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Trenton, NJ --- Marcus Melander has never won a Hambletonian but the 25-year-old harness racing trainer has the essence of Hambo greatness surrounding his entire being. And while the Swede does not have a favorite in Saturday’s $1.2 million Hambletonian Stakes for 3-year-olds at the Meadowlands, he does have a Tim Tetrick-driven horse in each elimination getting pretty good odds. In the 10-horse division (race nine), Enterprise is 9/2, with only Devious Man (5/2) and What The Hill (3/1) being given better chances. Enterprise, who outgrew an immature streak after racing only once as a 2-year-old, won his first five career starts. A son of Chapter Seven out of the mare Shes Gone Again, Enterprise is a half-brother to New Jersey Sire Stakes champion Guess Whos Back and his family includes Dan Patch and O’Brien Award winner Poof She’s Gone. Enterprise was purchased for $100,000 at the 2015 Lexington Selected Sale. “Enterprise raced last week and was a little short,” said Melander, who began training the horse late last summer. “He got beat by a good horse, though (fellow Hambletonian starter International Moni). I was happy with him, but he needed that race for sure. I think that race will put him forward for the Hambletonian. He was a little sick up there in Canada (when he finished fourth in the Goodtimes final on June 17) so maybe he missed a little too much, had a race less (than hoped). But I still think he will be a hundred percent.” In the nine-horse division (race eight), Long Tom is at 3/1 odds, second best on the board behind favored International Moni (5/2). The colt, who came to Melander from Europe in April 2016, was this year’s New Jersey Sire Stakes champion at the Meadowlands. “Long Tom hasn’t raced since the Stanley Dancer (July 15), but he came out of that race very good,” Melander said. “I’m very happy with him. He’s been training great. There’s nothing to complain about there.” The trainer’s optimism should be taken seriously if exposure to Hambo success stories have any bearing on the matter. Marcus’ uncle, Stefan Melander, won the 2001 Hambletonian as trainer and driver with Scarlet Knight. Marcus worked with Stefan in Sweden and after moving to the U.S. from Stockholm with his family in 2014, Marcus began working for trainer Jimmy Takter, a four-time Hambletonian winner. His family purchased the farm in New Egypt that was previously owned by the late, legendary Stanley Dancer, who shares the record for Hambletonian training victories with five. And finally, the guy in the sulky is no Hambo Day slouch. The 35-year-old Tetrick won the 2012 Hambletonian with Market Share and drove to second-place finishes with Crazed in 2008 and Smilin Eli in 2013. In 2007 he won a single-season record 1,189 races, is a four-time U.S. Harness Writers Association Driver of the Year (most recently in 2013) and stands fifth all-time in earnings with $182 million. Melander knew of them all while growing up in Sweden, as he stayed up throughout the night to follow the results of United States harness racing while making a name for himself as a driver in Europe. At age 19, Marcus won Sweden’s equivalent to the USHWA’s Rising Star Award and had just over 100 wins before moving to America. Now, he is precariously close to realizing every Standardbred trainer’s dream in what he feels is anyone’s race. “The best horse (Walner) is not in, so it’s like a wide-open race now,” Melander said. “It’s 10 horses that can win it. It was Walner before, who was No. 1, and then numbers two to 10. All of them were as good as each other. It will be the horse with the best trip. You need to be lucky when they draw and everything like that. It’s wide open, really.” Melander feels the set-up, which requires the eliminations and the final to be contested the same day, could favor his horses. The top five finishers in each elimination reach the final. “I think that would be good for both of them because they’re both strong horses,” he said. “I think they are both a hundred percent. I’m very happy with both of them.” Following are the Hambletonian elimination fields. Hambletonian Elimination (race eight) PP-Horse-Sire-Dam Sire-Driver-Trainer-Line 1 - Southwind Woody by Muscle Hill from a Pine Chip mare - Matt Kakaley - Ron Burke - 12/1 2 - Bill’s Man by Credit Winner from a Yankee Glide mare - Corey Callahan - John Butenschoen - 5/1 3 - Guardian Angel AS by Archangel from an Allstar Hall mare - Jason Bartlett - Anette Lorentzon - 10/1 4 - Giveitgasandgo by Yankee Glide from an Andover Hall mare - Corey Callahan - John Butenschoen - 8/1 5 - International Moni by Love You from a Speedy Crown mare - Scott Zeron - Frank Antonacci - 5/2 6 -Stealth Hanover by Andover Hall from a Credit Winner mare - Francisco Del Cid - Francisco Del Cid - 30/1 7 - Victor Gio It by Ready Cash from a Pine Chip mare - Yannick Gingras - Jimmy Takter - 6/1 8 - Long Tom by Muscle Hill from a Windsong’s Legacy mare - Tim Tetrick - Marcus Melander - 3/1 9 - Jake by Muscle Hill from an Andover Hall mare - Dan Dube - Luc Blais - 8/1   Hambletonian Elimination (race nine) PP-Horse-Sire-Dam Sire-Driver-Trainer-Line 1 - What The Hill by Muscle Hill from an Angus Hall mare - David Miller - Ron Burke - 3/1 2 - Seven And Seven by Chapter Seven from a Kadabra mare - David Miller - Tom Durand - 8/1 3 - Sortie by Explosive Matter from a Tagliabue mare - Andy McCarthy - Noel Daley - 10/1 4 -Shake it Off Lindy by Crazed from a Love You mare - Brett Miller - Frank Antonacci - 20/1 5 - Dover Dan by Andover Hall from a Royal Troubador mare - Brian Sears - John Butenschoen - 8/1 6 - Enterprise by Chapter Seven from a SJ’s Caviar mare - Tim Tetrick - Marcus Melander - 9/2 7 - Southwind Cobra by Muscle Hill from a Broadway Hall mare - Yannick Gingras - Ron Burke - 15/1 8 - Achille Duharas by Andover Hall from a Pine Chip mare - Yannick Gingras - Jimmy Takter - 20/1 9 - Devious Man by Credit Winner from a Garland Lobell mare - Andy Miller - Julie Miller-5/2 10 - Perfect Spirit by Andover Hall from a Kadabra mare - Ake Svanstedt - Ake Svanstedt - 12/1   by Rich Fisher, USTA Web Newsroom Senior Correspondent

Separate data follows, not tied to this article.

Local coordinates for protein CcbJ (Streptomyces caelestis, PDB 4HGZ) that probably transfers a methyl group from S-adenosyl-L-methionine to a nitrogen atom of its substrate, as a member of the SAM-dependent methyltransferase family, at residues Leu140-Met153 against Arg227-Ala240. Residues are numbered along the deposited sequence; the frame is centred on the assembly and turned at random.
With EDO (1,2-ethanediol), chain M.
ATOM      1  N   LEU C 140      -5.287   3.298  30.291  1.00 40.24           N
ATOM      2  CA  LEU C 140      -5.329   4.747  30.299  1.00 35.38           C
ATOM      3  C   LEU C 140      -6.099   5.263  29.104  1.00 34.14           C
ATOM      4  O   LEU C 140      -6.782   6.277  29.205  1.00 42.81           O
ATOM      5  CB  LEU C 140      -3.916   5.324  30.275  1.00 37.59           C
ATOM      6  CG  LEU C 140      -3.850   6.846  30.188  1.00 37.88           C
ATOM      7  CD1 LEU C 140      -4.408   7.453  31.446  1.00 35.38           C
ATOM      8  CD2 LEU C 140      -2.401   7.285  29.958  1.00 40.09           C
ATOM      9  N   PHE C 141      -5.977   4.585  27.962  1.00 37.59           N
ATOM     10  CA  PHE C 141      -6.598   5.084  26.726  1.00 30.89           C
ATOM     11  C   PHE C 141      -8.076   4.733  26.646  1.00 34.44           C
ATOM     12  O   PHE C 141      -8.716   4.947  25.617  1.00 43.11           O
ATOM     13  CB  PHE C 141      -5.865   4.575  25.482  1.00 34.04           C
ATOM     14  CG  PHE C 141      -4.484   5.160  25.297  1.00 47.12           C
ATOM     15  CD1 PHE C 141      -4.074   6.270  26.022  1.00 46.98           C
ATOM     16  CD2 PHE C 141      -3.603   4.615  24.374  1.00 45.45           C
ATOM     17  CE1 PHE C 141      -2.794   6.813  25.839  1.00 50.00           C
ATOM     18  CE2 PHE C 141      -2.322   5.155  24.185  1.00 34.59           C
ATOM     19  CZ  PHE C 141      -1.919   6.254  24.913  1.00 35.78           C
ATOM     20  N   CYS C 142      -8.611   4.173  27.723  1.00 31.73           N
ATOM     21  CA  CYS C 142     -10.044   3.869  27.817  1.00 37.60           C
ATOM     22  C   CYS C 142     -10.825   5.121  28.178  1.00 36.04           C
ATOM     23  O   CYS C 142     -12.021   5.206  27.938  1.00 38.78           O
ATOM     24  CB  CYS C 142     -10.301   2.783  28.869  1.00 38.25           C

Trenton, NJ --- As a father of two, Staffan Lind knows about raising kids; which makes him qualified to assess that training a harness racing 2-year-old colt trotter like Captain Morgan is comparable in certain ways. Captain Morgan is racing in one of two eliminations of the Peter Haughton Memorial Friday night (July 28) at the Meadowlands. The top five finishers from each race advance to the final on Hambletonian Day (Saturday, Aug. 5), at the Big M. “It’s a challenge with 2-year-olds, but when you come this far, it’s basically like having your own kid at graduation,” Lind said. “You try to make improvements in helping them along. It’s similar with dealing with kids, they need the help and you appreciate the maturation as they get better. “There’s a lot of unknown, but that’s the beauty of it too. I think most guys that develop young horses, it’s everything from finding them at the sale and developing them, and trying to figure out which is the best way forward with him.” Lind owns a share of the horse, which was purchased for $47,000 at the Lexington Selected Sale, with Bender Sweden Inc., Roy Holth, and KemppiSuojalampiStable. By Cantab Hall out of Muchness, his original name was Muchadoaboutnothin. But Staffan and Marie Lind felt that a nice glass of rum is much to do about somethin’ and renamed him Captain Morgan. “We were actually talking about naming a horse that,” Staffan said. “That’s my wife’s favorite drink. I like it too. We knew we had to have a good horse to give it that name.” And Lind thinks he has a good one, as this relationship was love at first sight. “I liked this horse from the moment I saw him at the farm in Kentucky,” the trainer said. “I was doing my homework in Kentucky before the sale, it was one of the horses that really jumped out that I liked. Going into the sale I knew that I would try to get him. He’s a big, good-looking horse that I see a lot of potential in. “I liked his build and his gait; the way he was moving in the field and on the video. He reminded me a lot of Billy Flynn, another colt that we had some success with in the past.” Captain Morgan has done little to dismiss those thoughts through his first three starts, where he collected a first and a third with Brett Miller in the sulky. The horse won his debut in a division of the Pennsylvania All-Stars, but made a break in his next race (a PA Sire Stakes event) and finished third in his most recent, also in PASS company. Lind said of his victory, “He was good, he was up front all the time. He just did what he needed to do to win that day.” Things were going well in the second start until he broke. “He left the gate really good and Brett said once he got to the front he kind of relaxed and slowed down by himself; so he kind of lost focus there,” Lind said. “He did that in one of his qualifiers too. You have to keep him on his mind a little bit, but after that he’s usually very fast. “He’s like most 2-year olds, He’s developing as we go, it’s very hard to know who’s going to jump up more than others. I believe because of his size it should be beneficial to be on the big track (this week at the Meadowlands).” One thing the horse does not lack is the art of conversation. He’s one of those animals who’s already worldly at age 2. “He’s a big talker, but he never does anything wrong,” Lind said. “He wants to keep the conversation going with everybody, he’s a very friendly horse and nice to be around. He’s a sweetheart. He never minds his work and he knows everything about life at this point.” Lind is optimistic heading into the Haughton, noting that the horse has developed well in each start and trotted a solid 1:56.3 in his last start at Harrah's Philadelphia. “I think we have him set with the way we want him to race,” Lind said. “We have an outside post (six) but he’s good behind the gate. I think we can get into the top five.” In looking at the big picture, Lind said, “I think he’s a Grand Circuit horse for sure. He’s good sized, I think at this point he hasn’t reached his potential, I think he’s going to improve as we go along.” And if Captain Morgan does well this weekend, perhaps the Linds will celebrate with a yo-ho-ho and a bottle of rum? “We will, for sure,” Staffan said with a laugh. For the complete entries for the Peter Haughton Memorial eliminations, click here. by Rich Fisher, USTA Web Newsroom Senior Correspondent